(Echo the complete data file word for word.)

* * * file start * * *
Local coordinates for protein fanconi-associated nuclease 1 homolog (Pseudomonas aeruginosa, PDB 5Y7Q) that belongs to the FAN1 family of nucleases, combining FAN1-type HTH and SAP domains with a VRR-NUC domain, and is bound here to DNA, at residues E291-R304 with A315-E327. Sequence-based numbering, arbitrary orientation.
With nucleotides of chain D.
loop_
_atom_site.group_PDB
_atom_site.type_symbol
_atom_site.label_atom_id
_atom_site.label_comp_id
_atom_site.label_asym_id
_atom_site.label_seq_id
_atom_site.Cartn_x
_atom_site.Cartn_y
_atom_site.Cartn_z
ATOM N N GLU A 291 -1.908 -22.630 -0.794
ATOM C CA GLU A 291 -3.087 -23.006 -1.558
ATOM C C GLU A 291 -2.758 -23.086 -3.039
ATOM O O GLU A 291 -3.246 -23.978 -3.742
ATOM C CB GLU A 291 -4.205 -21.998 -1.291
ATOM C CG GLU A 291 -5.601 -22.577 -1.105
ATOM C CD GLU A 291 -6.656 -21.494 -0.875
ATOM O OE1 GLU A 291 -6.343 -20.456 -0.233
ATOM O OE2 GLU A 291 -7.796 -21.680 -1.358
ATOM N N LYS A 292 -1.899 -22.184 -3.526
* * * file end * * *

Local coordinates for protein fanconi-associated nuclease 1 homolog (Pseudomonas aeruginosa, PDB 5Y7Q) that belongs to the FAN1 family of nucleases, combining FAN1-type HTH and SAP domains with a VRR-NUC domain, and is bound here to DNA, at residues E291-R304 with A315-E327. Sequence-based numbering, arbitrary orientation.
With nucleotides of chain D.
loop_
_atom_site.group_PDB
_atom_site.type_symbol
_atom_site.label_atom_id
_atom_site.label_comp_id
_atom_site.label_asym_id
_atom_site.label_seq_id
_atom_site.Cartn_x
_atom_site.Cartn_y
_atom_site.Cartn_z
ATOM N N GLU A 291 -1.908 -22.630 -0.794
ATOM C CA GLU A 291 -3.087 -23.006 -1.558
ATOM C C GLU A 291 -2.758 -23.086 -3.039
ATOM O O GLU A 291 -3.246 -23.978 -3.742
ATOM C CB GLU A 291 -4.205 -21.998 -1.291
ATOM C CG GLU A 291 -5.601 -22.577 -1.105
ATOM C CD GLU A 291 -6.656 -21.494 -0.875
ATOM O OE1 GLU A 291 -6.343 -20.456 -0.233
ATOM O OE2 GLU A 291 -7.796 -21.680 -1.358
ATOM N N LYS A 292 -1.899 -22.184 -3.526